Remember all the people who recently complained because normal politics in Britain was suspended during official mourning for the Queen?
They now have their wish with the return of View from Stormont (UTV, Monday, 10.45pm), the weekly round-up of events in Northern Ireland.
Cue an hour of Sinn Féin and DUP spokespersons laying in to one another over who is to blame for the failure to get power sharing back up and running, while someone from the Alliance Party coos piously about the need to “come to an agreement”.
If this is what a resumption of normal service looks like, the silence of the Royal mourning period starts to look like a golden age.
As if that wasn’t enough to dampen spirits, Northern Ireland was also responsible for this week’s return of James Nesbitt’s dour crime drama Bloodlands (BBC One, Sunday, 9pm).
There really aren’t sufficient words in the dictionary to capture this show’s sheer awfulness.
Is it Nesbitt’s acting? Is it the risible dialogue? It is the overwhelming sense of portentousness that hangs over everything? The answer is: yes. It’s all of them.
They didn’t even bother coming up with a new story for this second series. Instead it’s just a pointless appendage to season one, where Nesbitt as policeman Tom Brannick had – for reasons known only to the scriptwriter, and in retrospect possibly not even him – shot some terrorist gun runners back in the day.
Suddenly it turns out that the dead men were not only smuggling guns but gold as well, and the accountant who was looking after the loot has been murdered.
Or something like that.
As a result, Nesbitt has to scuttle round various scenic but bleak parts of Co Down, trying once again to conceal from his colleagues that he’s a bad ’un .
All I can say is that these colleagues of his must be spectacularly stupid because he couldn’t be more obviously a bent copper if he went around with a Post-it note stuck to his forehead saying: ‘I am a bent copper’.
How did Bloodlands get a second season? That’s not a rhetorical question. I genuinely want to know.
Not least because if a show this dreadful can get a second season, then it’s not outside the bounds of possibility that it could get a third. Please, make it stop.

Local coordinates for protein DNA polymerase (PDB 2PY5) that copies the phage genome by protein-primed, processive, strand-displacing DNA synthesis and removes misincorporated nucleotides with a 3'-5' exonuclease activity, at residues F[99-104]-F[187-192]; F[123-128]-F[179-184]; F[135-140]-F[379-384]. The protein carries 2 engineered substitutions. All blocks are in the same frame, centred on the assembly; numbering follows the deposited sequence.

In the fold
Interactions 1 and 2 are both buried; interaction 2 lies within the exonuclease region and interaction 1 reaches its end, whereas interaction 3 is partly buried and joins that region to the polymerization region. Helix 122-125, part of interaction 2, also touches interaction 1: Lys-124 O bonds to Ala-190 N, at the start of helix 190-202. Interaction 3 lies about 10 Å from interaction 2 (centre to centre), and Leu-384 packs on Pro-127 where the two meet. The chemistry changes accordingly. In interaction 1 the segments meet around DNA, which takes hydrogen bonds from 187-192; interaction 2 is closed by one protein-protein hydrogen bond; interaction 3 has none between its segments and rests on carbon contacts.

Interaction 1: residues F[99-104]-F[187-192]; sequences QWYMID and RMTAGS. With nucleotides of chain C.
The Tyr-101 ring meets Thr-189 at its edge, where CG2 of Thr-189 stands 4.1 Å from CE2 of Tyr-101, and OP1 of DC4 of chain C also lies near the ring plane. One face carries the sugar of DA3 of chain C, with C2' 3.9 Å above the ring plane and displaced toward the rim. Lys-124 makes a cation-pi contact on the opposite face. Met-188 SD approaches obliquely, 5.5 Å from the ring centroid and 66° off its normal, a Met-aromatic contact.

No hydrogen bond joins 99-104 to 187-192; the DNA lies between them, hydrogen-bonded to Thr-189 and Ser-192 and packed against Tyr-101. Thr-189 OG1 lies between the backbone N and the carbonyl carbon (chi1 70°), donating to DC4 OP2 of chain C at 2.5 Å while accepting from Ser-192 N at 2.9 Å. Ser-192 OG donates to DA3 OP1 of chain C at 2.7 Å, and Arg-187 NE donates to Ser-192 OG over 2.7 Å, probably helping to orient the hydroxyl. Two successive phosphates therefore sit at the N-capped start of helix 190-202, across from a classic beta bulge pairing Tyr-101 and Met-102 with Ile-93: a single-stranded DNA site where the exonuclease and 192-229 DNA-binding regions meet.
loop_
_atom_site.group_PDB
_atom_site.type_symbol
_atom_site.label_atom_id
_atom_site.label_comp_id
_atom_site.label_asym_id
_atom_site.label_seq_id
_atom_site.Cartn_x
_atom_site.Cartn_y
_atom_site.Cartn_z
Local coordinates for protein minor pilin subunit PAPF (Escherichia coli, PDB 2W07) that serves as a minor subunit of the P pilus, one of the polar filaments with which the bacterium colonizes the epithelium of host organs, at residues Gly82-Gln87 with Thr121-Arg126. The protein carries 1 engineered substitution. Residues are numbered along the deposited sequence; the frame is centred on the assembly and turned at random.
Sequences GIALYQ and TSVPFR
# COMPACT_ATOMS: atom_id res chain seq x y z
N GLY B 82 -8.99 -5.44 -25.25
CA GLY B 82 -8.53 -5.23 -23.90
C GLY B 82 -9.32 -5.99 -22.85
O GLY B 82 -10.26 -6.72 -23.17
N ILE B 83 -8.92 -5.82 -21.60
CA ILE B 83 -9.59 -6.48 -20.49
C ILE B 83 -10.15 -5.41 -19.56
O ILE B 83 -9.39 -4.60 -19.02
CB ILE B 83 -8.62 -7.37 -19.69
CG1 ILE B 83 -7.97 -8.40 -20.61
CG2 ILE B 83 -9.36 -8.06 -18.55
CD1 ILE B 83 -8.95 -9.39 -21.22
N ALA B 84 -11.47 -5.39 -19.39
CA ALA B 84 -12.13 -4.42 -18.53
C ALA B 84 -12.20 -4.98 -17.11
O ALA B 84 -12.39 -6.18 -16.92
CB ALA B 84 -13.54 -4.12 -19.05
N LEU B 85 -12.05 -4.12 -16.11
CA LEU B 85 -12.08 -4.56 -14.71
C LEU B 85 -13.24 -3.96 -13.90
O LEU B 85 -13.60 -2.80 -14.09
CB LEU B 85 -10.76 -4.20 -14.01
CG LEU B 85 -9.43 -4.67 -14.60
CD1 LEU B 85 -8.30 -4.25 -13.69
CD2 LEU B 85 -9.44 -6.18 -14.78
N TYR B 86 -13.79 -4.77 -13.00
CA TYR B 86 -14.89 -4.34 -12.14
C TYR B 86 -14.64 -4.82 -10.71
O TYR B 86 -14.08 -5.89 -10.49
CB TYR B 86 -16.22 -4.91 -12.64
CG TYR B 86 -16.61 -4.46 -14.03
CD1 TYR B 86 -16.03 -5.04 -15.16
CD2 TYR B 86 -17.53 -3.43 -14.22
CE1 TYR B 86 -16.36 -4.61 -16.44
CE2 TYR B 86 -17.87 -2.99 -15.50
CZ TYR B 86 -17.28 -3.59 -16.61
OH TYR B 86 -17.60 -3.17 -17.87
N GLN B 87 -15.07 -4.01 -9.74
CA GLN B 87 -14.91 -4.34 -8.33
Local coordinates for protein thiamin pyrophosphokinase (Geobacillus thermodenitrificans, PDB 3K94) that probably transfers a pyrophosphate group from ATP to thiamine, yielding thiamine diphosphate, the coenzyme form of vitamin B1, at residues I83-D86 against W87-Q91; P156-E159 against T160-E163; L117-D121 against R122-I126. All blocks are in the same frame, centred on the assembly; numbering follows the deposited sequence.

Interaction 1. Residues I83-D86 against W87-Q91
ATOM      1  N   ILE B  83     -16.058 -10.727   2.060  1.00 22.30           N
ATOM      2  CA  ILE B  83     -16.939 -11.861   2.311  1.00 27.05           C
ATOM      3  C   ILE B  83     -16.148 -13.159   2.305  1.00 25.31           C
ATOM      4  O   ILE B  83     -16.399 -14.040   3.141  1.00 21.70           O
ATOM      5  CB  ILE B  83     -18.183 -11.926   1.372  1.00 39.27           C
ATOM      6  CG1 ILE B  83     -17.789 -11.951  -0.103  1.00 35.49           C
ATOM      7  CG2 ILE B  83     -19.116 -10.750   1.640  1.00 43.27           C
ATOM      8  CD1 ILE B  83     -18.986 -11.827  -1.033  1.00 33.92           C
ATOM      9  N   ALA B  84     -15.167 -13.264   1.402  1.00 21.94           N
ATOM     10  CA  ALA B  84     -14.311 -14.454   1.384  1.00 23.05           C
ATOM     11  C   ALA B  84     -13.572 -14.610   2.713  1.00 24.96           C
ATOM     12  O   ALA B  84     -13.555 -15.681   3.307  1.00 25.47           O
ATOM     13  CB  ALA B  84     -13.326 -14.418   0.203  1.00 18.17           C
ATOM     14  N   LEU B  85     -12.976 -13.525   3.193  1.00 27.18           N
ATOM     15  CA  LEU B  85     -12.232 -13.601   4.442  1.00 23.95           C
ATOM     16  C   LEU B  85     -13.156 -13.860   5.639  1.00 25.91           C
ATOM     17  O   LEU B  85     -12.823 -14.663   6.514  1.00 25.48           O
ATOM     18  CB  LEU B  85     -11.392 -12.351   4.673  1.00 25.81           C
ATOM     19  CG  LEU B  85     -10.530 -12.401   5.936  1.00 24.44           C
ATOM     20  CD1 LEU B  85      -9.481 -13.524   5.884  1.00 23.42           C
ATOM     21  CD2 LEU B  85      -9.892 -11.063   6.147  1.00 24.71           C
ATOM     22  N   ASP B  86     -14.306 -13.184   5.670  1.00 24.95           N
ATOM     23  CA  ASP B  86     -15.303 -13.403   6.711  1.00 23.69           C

Sadly, there’s no sign of an end to the current slew of mediocre prime-time crime thrillers.
The latest to hit screens was Crossfire (BBC One, Monday, 9pm), in which an ex-policewoman played by Bodyguard’s Keeley Hawes announces to her family: “I’ve got a good idea, why don’t we all go away together?”
Suffice to say it wasn’t a good idea at all, as gunmen immediately took over the hotel in Spain where they were staying.
This, naturally, led to quite a bit of running and hiding from all concerned, though any tension which was generated in the process was invariably undercut by lengthy flashbacks in a doomed effort to get us to care who lived or died by making them feel briefly like rounded characters.
There was even an intrusive voiceover in which Hawes delivered superficially deep but ultimately meaningless lines like: “All your life you think you’ve been making choices, but you weren’t making any choices at all.”
None of it felt real. It was just another one of those shows where middle-class people find themselves in a spot of bother and have to put things right over how ever many episodes the makers have managed to wangle from lazy commissioning editors.
The Suspect (UTV, Monday, 9pm), unfortunately, has gone the same way. The first episode of the series saw Aidan Turner as psychologist Joe accused of the murder of a former patient. It was tense, fast-paced.
Since then it has lost its way hopelessly. Joe is now on the run from the police as he tries to clear his name with the help of Fleabag’s sister and that other woman who used to be a hairdresser in Coronation Street and had a one night stand with Jim McDonald.
Unluckily for Joe, the one woman who could provide him with an alibi has also got herself killed, and he’s suspected of her murder too. There’s only one episode to go, but I’ve long ceased to care.
Cunk on Earth (BBC Two, Tuesday, 10pm) is a BBC/Netflix co-production starring Motherland’s Diane Morgan as Philomena Cunk, a dim-witted reporter in the Ali G style who, with a straight face throughout, asks increasingly bizarre questions of her unwitting expert guests, all of whom are far too polite to tell her that she’s a blithering idiot.
In this latest series, Cunk sets out to relate nothing less than the entire history of human civilisation on Earth – which is, she explains helpfully at the start of the show, “a planet I’m literally on right now”.
The whole thing is deliciously quotable – as when she notes of the invention of writing that it “still exists today underneath video clips that we watch online” – and what makes it funnier is that it genuinely does look like one of the big-budget, globe-trotting documentaries the BBC does so well.
“It’s hard to believe that I’m walking through the remains of the first ever city,” she observes at one point in a perfect pastiche of the genre. “Because I’m not. That’s in Iraq, which is miles away. And f**king dangerous.”
The real mystery is how none of the experts the brilliant Morgan interviews as Cunk seem to recognise her despite the fact she’s been playing this spoof character for nine years now. Do academics never watch TV?